For information on the DASH Network or the conference, call Jamie Comstock at United Way of Eastern Maine, 941-2800, or e-mail jamiec@unitedwayem.org.

Bone marrow donors

ORONO – Nathan Cunningham, 31, an electrical engineering student at the University of Maine who works at the Veterans Affairs Office there, is in need of a bone marrow transplant.

Several months ago he was diagnosed with myelodysplastic syndrome, a disease that affects the production of blood cells. The good news is that Cunningham has found two bone marrow donor matches that will enable him to go forward with the transplant.

A co-worker, Tammy Light, and other staff in the student records office asked how they could help Cunningham, and he asked them to organize a bone marrow registration drive to help others needing bone marrow transplants.

Testing for registration costs $52, but Light and her co-workers have received funding from the Dana Farber Cancer Institute to allow any student with a MaineCard to register without paying the fee. Light also is raising funds so that those who can’t afford the fee may be tested and become enrolled in the registry.

Those age 18-60 may qualify for the registry. The test is simple – a swab of the inside of the cheek. For details about testing and more information, visit www.dfci.org/how.donatebone/eligibility-requirements.asp.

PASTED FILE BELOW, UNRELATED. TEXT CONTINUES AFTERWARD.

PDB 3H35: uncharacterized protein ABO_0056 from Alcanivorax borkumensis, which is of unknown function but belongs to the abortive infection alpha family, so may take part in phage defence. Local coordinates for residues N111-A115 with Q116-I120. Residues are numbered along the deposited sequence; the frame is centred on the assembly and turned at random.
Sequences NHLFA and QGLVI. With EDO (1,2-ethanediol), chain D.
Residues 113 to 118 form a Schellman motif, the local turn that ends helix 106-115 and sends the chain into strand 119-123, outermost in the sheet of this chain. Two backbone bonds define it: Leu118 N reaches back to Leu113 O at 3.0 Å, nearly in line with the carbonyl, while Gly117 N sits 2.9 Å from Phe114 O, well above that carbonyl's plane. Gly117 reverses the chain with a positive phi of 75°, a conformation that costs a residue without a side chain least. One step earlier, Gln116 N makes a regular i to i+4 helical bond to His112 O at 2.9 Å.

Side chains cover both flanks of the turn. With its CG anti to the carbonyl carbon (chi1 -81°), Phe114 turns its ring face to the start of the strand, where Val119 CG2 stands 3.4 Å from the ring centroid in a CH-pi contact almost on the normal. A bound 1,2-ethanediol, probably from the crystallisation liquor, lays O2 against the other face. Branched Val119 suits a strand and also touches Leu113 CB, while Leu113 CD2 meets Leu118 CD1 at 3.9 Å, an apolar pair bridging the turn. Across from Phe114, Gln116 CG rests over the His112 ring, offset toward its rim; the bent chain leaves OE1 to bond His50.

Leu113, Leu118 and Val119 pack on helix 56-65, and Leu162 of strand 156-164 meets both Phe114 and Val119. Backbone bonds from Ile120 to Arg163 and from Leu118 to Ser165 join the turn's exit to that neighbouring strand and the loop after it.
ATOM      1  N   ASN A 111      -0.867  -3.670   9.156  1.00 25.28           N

Those who wish to make a financial contribution should mail donations to: The Nathan Cunningham Bone Marrow Registration Drive, c/o Tammy Light, University of Maine, Office of Student Records, 5781 Wingate Hall, Orono 04469.

Gift shop volunteers

BANGOR – The St. Joseph Hospital Auxiliary is seeking volunteers to work at Helen’s Gift Shop, located in the hospital’s Broadway lobby.

The gift shop is open 10 a.m.-6 p.m. Monday through Friday, and 11 a.m.-3 p.m. Saturday and Sunday. Volunteers work two-hour shifts based on their availability. For information, contact Bertha Mahon, gift shop volunteer coordinator, at 941-2404.

The auxiliary holds several fundraising activities throughout the year and oversees the operation of Helen’s Gift Shop. Proceeds from the gift shop and the group’s many fundraisers benefit St. Joseph Healthcare.

Reducing restraints

BANGOR – The Acadia Hospital was notified recently that a paper titled “Reducing Mechanical Restraints in Acute Psychiatric Care Settings Using Rapid Response Teams” will be featured in the BriefReport section of the Journal of Behavioral Health Services & Research.

“The paper focused on how we reduced one of the most risky procedures in behavioral health – restraining someone to prevent them from hurting themselves or someone else,” said the main author of the paper, Dr. David Prescott, the hospital’s administrator of psychology services.